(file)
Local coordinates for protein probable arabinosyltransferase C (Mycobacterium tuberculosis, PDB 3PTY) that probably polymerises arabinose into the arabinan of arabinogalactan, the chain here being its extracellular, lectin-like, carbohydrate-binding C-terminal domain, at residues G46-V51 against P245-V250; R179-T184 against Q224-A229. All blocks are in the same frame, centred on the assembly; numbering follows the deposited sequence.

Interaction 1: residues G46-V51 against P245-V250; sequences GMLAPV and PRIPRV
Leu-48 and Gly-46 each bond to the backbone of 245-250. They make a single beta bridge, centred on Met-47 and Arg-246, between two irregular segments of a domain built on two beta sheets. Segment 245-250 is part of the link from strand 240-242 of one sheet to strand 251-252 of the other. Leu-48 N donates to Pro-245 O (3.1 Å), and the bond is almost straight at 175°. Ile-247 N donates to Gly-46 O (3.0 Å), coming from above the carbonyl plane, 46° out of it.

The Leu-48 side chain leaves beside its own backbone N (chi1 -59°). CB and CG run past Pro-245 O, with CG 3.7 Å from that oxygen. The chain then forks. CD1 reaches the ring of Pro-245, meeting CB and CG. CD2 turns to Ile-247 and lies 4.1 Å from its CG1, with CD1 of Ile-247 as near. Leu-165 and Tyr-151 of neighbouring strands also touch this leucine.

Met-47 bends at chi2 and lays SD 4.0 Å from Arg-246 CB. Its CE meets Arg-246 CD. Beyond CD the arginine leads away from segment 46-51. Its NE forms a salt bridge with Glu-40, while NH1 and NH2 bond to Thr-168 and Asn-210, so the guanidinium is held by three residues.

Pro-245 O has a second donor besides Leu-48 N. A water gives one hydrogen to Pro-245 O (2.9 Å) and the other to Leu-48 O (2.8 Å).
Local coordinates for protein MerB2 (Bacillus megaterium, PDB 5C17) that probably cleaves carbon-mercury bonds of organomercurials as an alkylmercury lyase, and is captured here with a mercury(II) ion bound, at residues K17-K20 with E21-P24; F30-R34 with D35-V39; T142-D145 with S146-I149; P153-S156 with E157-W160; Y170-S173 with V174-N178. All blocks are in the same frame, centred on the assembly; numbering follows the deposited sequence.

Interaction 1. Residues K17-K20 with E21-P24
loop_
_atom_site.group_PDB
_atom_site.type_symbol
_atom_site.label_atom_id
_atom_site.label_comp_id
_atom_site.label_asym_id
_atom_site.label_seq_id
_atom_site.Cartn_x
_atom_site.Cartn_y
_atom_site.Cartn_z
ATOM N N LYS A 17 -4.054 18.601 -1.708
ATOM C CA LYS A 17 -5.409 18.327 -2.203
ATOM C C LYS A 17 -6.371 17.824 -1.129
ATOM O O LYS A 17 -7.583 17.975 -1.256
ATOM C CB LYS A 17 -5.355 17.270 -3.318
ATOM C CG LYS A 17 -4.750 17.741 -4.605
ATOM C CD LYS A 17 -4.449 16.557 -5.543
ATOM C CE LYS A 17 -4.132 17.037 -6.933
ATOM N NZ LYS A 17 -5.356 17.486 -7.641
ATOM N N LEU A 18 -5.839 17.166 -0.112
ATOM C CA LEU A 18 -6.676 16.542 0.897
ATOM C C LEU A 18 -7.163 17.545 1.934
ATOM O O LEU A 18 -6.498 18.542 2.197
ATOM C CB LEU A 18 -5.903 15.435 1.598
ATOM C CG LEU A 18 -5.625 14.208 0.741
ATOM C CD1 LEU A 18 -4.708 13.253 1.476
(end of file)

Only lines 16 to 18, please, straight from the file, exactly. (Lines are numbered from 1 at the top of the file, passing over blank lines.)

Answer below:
_atom_site.Cartn_x
_atom_site.Cartn_y
_atom_site.Cartn_z